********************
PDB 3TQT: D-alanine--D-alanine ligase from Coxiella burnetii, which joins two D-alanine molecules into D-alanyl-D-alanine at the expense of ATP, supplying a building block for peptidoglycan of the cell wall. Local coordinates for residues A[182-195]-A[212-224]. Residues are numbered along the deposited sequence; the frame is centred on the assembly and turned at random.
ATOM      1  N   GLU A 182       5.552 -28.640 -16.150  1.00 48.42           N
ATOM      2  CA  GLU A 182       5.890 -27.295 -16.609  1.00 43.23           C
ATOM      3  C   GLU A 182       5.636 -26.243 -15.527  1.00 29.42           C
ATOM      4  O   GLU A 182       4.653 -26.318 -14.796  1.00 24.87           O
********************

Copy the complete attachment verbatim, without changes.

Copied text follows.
PDB 3TQT: D-alanine--D-alanine ligase from Coxiella burnetii, which joins two D-alanine molecules into D-alanyl-D-alanine at the expense of ATP, supplying a building block for peptidoglycan of the cell wall. Local coordinates for residues A[182-195]-A[212-224]. Residues are numbered along the deposited sequence; the frame is centred on the assembly and turned at random.
ATOM      1  N   GLU A 182       5.552 -28.640 -16.150  1.00 48.42           N
ATOM      2  CA  GLU A 182       5.890 -27.295 -16.609  1.00 43.23           C
ATOM      3  C   GLU A 182       5.636 -26.243 -15.527  1.00 29.42           C
ATOM      4  O   GLU A 182       4.653 -26.318 -14.796  1.00 24.87           O